Smoke and Mirrors
It is undeniable that some very real differences exist between Caracas and Bogotá, particularly regarding the state’s role in encouraging economic and social development. These divergences have occasionally resulted in intense friction and, in some cases, even boiled over into outright skirmishes between the two. However, the role played by certain media outlets along with hawkish policymakers in Venezuela, Colombia and the U.S. in fueling distrust and animosity between these two governments is difficult to overstate. In a conversation with COHA, Venezuela’s ambassador to Washington, Bernardo Alvarez Herrera addressed this topic, explaining, “There are influential sectors in [Venezuela, Colombia and the U.S.] that wish to disrupt President Chávez’s government and do not want Venezuela and Colombia to cooperate. According to their perverse logic, FARC is a terrorist group, President Chávez supposedly supports FARC and so [President Chávez] is also a terrorist.”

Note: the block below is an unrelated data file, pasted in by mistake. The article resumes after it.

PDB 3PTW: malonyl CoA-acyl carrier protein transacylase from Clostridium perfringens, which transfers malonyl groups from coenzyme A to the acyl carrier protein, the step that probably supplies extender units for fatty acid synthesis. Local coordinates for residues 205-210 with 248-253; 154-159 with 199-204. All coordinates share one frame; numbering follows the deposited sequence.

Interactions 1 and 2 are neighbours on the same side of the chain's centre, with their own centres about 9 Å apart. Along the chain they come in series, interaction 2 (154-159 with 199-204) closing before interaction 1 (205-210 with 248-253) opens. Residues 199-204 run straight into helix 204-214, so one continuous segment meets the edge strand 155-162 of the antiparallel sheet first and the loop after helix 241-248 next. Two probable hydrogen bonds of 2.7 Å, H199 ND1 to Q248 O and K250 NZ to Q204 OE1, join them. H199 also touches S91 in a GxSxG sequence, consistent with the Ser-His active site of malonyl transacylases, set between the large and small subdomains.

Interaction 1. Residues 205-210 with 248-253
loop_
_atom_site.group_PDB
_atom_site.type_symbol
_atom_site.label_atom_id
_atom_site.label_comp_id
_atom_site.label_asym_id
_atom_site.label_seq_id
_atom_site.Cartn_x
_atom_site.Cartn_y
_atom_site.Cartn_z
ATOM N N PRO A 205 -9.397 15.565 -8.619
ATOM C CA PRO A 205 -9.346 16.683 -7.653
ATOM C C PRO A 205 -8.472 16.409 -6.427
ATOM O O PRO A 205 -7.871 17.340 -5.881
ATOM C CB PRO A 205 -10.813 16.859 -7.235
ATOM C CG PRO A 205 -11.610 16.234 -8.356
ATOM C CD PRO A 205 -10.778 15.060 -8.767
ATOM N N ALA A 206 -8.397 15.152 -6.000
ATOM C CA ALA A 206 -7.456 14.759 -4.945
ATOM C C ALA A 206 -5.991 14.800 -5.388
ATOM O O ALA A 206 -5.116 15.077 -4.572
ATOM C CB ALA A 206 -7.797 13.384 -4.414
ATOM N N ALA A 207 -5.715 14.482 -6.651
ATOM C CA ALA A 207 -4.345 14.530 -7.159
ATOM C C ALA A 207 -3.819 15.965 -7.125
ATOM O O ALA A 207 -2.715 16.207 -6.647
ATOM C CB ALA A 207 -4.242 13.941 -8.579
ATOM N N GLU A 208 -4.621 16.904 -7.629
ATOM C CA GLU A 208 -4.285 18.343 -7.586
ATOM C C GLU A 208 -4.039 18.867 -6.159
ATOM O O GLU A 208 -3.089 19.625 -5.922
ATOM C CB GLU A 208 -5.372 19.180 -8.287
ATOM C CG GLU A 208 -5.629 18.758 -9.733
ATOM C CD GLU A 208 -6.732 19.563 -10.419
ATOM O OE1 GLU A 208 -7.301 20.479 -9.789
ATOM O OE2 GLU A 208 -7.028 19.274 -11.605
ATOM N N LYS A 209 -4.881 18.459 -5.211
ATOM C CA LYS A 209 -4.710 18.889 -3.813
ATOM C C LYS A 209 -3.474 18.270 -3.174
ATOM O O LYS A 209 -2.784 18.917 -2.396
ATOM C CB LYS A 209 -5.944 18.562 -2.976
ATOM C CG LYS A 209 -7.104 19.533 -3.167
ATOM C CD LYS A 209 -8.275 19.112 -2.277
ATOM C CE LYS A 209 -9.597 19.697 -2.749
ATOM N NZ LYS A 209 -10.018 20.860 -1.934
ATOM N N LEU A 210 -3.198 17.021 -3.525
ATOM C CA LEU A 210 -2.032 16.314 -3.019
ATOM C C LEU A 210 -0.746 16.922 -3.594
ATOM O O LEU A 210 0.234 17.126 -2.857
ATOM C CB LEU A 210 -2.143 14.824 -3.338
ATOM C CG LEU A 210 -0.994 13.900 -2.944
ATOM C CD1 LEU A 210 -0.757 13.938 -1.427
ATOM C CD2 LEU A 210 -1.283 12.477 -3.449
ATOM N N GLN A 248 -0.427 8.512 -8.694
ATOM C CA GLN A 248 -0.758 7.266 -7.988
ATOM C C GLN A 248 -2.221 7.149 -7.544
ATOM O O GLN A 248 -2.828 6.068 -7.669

Hardliners in all three countries have their own reasons for propagating this belief. In Venezuela, the opposition, comprised mainly of upper-middle class sectors and business and political elites, has pursued any and all strategies to achieve the ultimate goal of upending Chávez’s populist regime, including an attempted coup, spearheading a two month-long national strike, a long and devastating work stoppage called against PDVSA, and last August’s unsuccessful recall referendum. At each phase, Chávez’s foes have carefully cultivated alliances with like-minded counterparts in Colombia and the United States, hoping to find ways to further isolate Caracas.